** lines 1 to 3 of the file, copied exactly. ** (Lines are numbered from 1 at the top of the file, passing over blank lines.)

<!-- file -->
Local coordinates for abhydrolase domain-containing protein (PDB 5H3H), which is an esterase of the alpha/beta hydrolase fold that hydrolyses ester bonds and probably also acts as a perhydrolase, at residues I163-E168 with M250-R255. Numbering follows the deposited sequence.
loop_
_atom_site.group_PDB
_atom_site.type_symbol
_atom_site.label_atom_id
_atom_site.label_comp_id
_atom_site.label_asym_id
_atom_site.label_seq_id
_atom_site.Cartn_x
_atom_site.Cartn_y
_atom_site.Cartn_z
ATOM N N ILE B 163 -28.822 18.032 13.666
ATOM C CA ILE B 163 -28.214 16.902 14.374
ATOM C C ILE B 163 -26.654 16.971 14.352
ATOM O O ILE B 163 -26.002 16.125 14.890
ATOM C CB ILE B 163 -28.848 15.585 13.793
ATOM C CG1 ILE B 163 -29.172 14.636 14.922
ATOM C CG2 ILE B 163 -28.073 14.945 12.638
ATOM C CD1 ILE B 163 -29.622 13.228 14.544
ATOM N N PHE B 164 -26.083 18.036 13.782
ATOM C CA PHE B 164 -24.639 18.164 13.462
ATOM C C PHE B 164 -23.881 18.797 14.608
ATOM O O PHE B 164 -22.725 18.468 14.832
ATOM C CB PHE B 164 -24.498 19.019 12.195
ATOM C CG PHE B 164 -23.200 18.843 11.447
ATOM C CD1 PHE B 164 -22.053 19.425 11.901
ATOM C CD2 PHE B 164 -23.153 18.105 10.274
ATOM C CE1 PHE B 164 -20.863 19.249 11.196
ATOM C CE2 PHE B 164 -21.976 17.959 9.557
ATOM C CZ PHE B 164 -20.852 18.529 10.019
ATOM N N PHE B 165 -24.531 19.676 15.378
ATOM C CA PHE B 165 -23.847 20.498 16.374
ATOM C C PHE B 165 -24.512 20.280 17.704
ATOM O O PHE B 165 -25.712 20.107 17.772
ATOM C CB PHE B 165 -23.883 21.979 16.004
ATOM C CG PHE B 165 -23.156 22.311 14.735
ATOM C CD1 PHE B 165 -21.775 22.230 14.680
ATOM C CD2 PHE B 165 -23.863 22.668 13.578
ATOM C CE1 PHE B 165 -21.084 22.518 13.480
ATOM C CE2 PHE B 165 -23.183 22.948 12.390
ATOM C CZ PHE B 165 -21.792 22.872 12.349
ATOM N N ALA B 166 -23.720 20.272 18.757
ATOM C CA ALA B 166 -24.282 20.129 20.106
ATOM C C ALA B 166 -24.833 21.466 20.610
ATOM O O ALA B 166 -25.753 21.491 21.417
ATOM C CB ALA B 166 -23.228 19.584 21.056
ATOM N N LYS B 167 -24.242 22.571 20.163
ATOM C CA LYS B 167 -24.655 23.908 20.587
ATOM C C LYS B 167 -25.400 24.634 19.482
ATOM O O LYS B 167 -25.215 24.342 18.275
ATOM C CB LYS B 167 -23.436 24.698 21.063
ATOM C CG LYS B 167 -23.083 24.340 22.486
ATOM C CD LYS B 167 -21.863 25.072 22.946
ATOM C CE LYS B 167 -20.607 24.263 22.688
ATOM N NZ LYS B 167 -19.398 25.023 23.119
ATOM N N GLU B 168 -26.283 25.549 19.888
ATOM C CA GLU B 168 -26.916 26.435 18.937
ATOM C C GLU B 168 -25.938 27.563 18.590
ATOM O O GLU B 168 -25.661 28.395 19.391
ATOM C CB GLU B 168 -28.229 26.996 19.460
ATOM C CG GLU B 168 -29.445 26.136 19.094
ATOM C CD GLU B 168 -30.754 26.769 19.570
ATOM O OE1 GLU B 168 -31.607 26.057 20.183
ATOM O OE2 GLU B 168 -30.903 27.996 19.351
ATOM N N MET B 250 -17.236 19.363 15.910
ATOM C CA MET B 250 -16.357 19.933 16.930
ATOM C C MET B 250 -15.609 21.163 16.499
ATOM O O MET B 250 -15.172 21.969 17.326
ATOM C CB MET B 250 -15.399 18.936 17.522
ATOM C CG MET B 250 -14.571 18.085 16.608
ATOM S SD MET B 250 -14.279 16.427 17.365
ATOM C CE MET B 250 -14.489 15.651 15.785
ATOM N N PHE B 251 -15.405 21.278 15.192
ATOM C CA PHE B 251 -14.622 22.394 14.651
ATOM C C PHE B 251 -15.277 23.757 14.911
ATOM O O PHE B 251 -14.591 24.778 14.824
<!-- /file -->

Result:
Local coordinates for abhydrolase domain-containing protein (PDB 5H3H), which is an esterase of the alpha/beta hydrolase fold that hydrolyses ester bonds and probably also acts as a perhydrolase, at residues I163-E168 with M250-R255. Numbering follows the deposited sequence.
loop_
_atom_site.group_PDB